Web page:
Tree Grafting Tips

Want to customize you grove and trees? Try grafting.

Being successful at plant and tree grafting comes down to three things – you need to know what kinds of plants make for compatible grafts, you need to follow procedure when you actually do the physical grafting, and finally, you need the right plant/tree grafting tools.

Certainly, you could easily go about your grafting experiments with nothing more than a sharp knife and some Scotch tape or wire. You’ll need a good bit of skill to wield these simple tools successfully when it comes to tree grafting. If you’re just starting out, choosing a special grafting knife will make your job a lot easier while you are learning.

Some references:
Univ. of Alaska, Fairbanks

Once you do have them, you could make lots of practice cuts with a discarded branch or something. But once you do make a nice, neat cut, it can be really important how you manage to do the actual grafting – joining two parts together so that they’ll really bond. Grafts don’t bond in a week; not any more than broken bones do when you put them in a plaster cast. Grafts need a full season. And you need to find a way to keep the graft strongly together for as long as that.

tree grafting tapeThey actually sell special grafting tape that does a good job. You can also use wire for some structural strength. Once you’ve made the graft, it needs to be sealed – like an open wound needs to be sealed. You could use petroleum jelly or a special grafting wax.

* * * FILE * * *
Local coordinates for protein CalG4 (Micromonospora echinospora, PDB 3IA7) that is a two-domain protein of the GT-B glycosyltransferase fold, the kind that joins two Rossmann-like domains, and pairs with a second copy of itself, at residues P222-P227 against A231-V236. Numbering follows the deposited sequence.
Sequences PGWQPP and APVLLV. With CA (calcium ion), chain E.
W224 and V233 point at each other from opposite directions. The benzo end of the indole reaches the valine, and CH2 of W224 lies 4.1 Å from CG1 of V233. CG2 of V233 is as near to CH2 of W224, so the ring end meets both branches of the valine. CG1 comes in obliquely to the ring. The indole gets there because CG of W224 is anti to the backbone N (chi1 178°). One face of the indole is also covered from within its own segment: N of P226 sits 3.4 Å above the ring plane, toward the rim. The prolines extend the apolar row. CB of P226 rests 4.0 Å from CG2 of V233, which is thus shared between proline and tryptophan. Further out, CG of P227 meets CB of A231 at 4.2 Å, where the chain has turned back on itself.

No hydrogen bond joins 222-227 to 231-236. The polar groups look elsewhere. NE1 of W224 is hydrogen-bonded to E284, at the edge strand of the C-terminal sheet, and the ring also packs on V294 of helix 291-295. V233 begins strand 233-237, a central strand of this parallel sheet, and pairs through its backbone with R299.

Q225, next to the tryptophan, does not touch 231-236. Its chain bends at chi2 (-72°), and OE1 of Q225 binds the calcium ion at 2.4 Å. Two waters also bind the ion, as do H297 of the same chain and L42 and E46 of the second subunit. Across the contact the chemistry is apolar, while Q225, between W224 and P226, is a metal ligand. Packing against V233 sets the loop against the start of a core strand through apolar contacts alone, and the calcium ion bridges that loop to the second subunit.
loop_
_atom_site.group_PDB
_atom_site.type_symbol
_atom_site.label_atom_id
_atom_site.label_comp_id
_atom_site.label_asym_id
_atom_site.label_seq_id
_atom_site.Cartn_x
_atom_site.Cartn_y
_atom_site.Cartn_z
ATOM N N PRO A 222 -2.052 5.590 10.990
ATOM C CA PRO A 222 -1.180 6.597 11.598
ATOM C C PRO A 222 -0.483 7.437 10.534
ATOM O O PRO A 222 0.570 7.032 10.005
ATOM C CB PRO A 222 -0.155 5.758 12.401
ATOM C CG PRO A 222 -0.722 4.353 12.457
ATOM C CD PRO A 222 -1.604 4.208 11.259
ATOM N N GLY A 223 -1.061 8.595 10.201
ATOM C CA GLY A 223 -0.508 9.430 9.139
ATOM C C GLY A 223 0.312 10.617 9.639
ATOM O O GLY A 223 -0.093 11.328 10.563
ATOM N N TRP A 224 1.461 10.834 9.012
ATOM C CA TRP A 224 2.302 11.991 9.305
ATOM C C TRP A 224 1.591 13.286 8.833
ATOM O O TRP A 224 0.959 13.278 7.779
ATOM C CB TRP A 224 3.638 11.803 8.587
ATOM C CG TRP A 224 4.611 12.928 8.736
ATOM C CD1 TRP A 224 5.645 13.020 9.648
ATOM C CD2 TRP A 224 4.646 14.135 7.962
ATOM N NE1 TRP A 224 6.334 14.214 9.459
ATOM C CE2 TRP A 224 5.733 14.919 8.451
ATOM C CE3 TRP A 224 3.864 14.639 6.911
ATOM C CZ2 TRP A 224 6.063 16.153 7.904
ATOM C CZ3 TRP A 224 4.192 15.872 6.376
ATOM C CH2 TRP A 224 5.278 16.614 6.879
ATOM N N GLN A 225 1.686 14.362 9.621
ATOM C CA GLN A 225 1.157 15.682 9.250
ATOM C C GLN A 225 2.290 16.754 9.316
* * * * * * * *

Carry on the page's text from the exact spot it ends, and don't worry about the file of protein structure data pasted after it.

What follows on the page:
Picking the right time for your tree plant grafting activities can be important. You need to pick a time of the year, usually the winter, when the contributing plant is completely without activity. Try to pick a branch that’s no more than a year old or so. The donated branch is called the scion. Try to pick something with a few buds.

While it would be nice if you could just go and graft your scion the right away, doing this in the winter would be a good idea. You need to wait until the plants are reviving in the spring to actually do a successful graft. Store the scion you just cut by packing it in plastic filled with sawdust. Make sure that you store it in a place that’s cool and humid.

There are a number of different cuts that you can make to the receiving tree. A V-shaped cut, a whip cut that looks like a bolt of lightning – just anything, as long as you know how to make matching cuts on both ends.

It’s just that when you bring the two parts together, make sure that bark meets bark. Tie everything together to be pretty strong, and you’ll be set.

Before long, you should have a successful graft in place. In time, you will have given your grove of trees a customized look.